The dinner-and-a-movie concept is coming to north Baltimore.
Hekemian & Co. has signed a long-term lease with Cobb Theatres to open CineBistro, a luxury seven-screen movie theatre with upscale dining at the redeveloped Rotunda mall.
Cobb Theatres CEO Jeremy Welman said he knows of no othert such theater in Baltimore, at least on such a large scale.
"We're looking forward to hopefully being the first," Welman said. He would not say how much it would cost to build the theater, but noted that the cost is "significantly" more per square foot than for a traditional theater without dining.
Billed as a true world class "dinner-and-a-movie" experience, the 35,000-square-foot theater would have plush, oversized leather seats, full-service, in-theatre dining and "cutting-edge" stadium-style movie viewing.
CineBistro "will include upscale dine-in theatres, a chef-inspired menu, premium cocktails and an expansive wine list," Hekemian said in a press release Monday.
The concept is aimed at the "21-year-old and up sophisticated moviegoer," Cobb Theatres says on its website, cobbtheatres.com/cinebistro.
Theater patrons would sit in high-backed leather chairs with swing-away dining tables. A bar and lounge would also serve theater-goers, as well as those not there to see a film, and would offers movie-themed cocktails and draft and bottled beers in a stylish setting.
"We are thrilled that Cobb Theatres is bringing this unique and exciting concept to the Rotunda," Hekemian President Robert Hekemian, Jr. said in a statement."A movie theatre has been an integral part of the Rotunda from its beginning, and by bringing this new cutting-edge concept to the redevelopment, we are ensuring that the Rotunda will once again be the place to gather with friends, shop, enjoy great food and see a great movie."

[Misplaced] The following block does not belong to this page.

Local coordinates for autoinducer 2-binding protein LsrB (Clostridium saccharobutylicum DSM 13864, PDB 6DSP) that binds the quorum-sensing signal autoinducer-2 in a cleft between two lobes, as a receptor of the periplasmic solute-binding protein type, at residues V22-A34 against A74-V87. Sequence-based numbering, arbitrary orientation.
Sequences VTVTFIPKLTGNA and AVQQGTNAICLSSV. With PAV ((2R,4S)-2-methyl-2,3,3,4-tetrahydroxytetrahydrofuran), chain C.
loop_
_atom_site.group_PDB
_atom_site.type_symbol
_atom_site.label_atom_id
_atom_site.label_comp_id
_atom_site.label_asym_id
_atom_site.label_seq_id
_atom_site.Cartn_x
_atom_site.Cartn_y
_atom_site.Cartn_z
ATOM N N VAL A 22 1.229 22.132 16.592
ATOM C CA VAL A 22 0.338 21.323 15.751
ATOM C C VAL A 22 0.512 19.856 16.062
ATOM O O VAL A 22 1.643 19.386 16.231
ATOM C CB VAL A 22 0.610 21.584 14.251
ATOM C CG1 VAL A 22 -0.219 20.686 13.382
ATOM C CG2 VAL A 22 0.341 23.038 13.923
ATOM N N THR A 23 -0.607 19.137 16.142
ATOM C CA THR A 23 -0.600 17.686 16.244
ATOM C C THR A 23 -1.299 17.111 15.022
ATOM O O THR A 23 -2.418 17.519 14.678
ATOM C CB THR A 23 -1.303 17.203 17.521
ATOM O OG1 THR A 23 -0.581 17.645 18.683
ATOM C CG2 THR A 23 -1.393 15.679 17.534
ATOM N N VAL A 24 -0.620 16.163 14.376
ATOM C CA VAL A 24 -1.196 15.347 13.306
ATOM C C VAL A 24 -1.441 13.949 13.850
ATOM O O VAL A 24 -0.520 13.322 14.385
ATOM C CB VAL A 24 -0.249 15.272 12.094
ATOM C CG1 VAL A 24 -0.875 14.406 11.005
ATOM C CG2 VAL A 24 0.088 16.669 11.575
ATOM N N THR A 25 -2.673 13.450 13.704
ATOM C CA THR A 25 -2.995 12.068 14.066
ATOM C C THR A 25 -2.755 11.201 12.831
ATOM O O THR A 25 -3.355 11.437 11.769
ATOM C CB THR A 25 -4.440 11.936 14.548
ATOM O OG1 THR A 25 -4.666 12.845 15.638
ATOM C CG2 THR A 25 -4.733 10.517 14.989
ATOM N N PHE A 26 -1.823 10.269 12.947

The new theater would be built on what is now the back parking lot and the current Rotunda Cinematheque Theatres, a four-screen multiplex would close once the new theater opens, said Hekemian senior vice president Chris Bell. He said the current operator, Ira Miller would not be involved with the new theater.
Hekemian broke ground in September on a roughly $100 million redevelopment project that will adds 150,000 square feet of new and redeveloped retail space to the mall, with retail stores turned around to face an outdoor plaza.
A 379-unit apartment building would be located above the retail stores. The mall already features 140,000 square feet of office space.
Also planned is a MOMS organic grocery store that would replace a departed Giant Food store as an anchor for the retail portion of the redevelopment, as well as 20 new shops and restaurants. New retail tenants are expected to begin opening by the end of 2015.
The 41-year-old Giant store has moved to the nearby Green Spring Tower Square shopping center on 41st Street, along with Hair Cuttery and Radio Shack.
Cobb Theatres, based in Birmingham, Ala., is one of the top 10 movie exhibitors in the country, with 231 screens at 19 locations throughout the Southeast, according to the Hekemian press release.
Cobb's closest multiplex theater is in Leesburg, Va., and Cobb has seven CineBistro complexes, the nearest in Richmond, said Bell.
"They're one of the oldest and strongest in the business," Bell said of Cobb Theatres.
Filmgoers would reserve a seat for dinner and a movie, arrive 30 minutes beforehand and eat in the theater while watching the show. Dinner would be served before, not during the movie,
Bell said he wishes such a theater was in Annapolis, where he lives, because he thinks going to the movies is a hassle.
"That's the only way I'd see a movie," he said.
Bell said he is negotiating with other potential Rotunda tenant and that Hekemian has five letters of intent and two leases being negotiated. He said he won't say who they are until leases are signed, however.
Bell said redevelopment is a little behind schedule because of a bad winter, but that Hekemian expects to make up ground when the weather improves.
"We're out there in the muck," he said.
Redevelopment construction has been an issue lately, with Baltimore City Councilwoman Mary Pat Clarke telling the Hampden Village Merchants Association earlier this month that construction is having an adverse impact on residents on Elm Avenue and 38th Street.
Clarke is trying to push through a proposal for a new Residential Parking Permit Area near the mall.
The redevelopment project — planned since the mid-2000s but stalled for several years by a bad economy that complicated financing — has been scaled back from earlier plans for a $180 million project that would have included a 22-story apartment building and a 120-room hotel and 40 condominiums.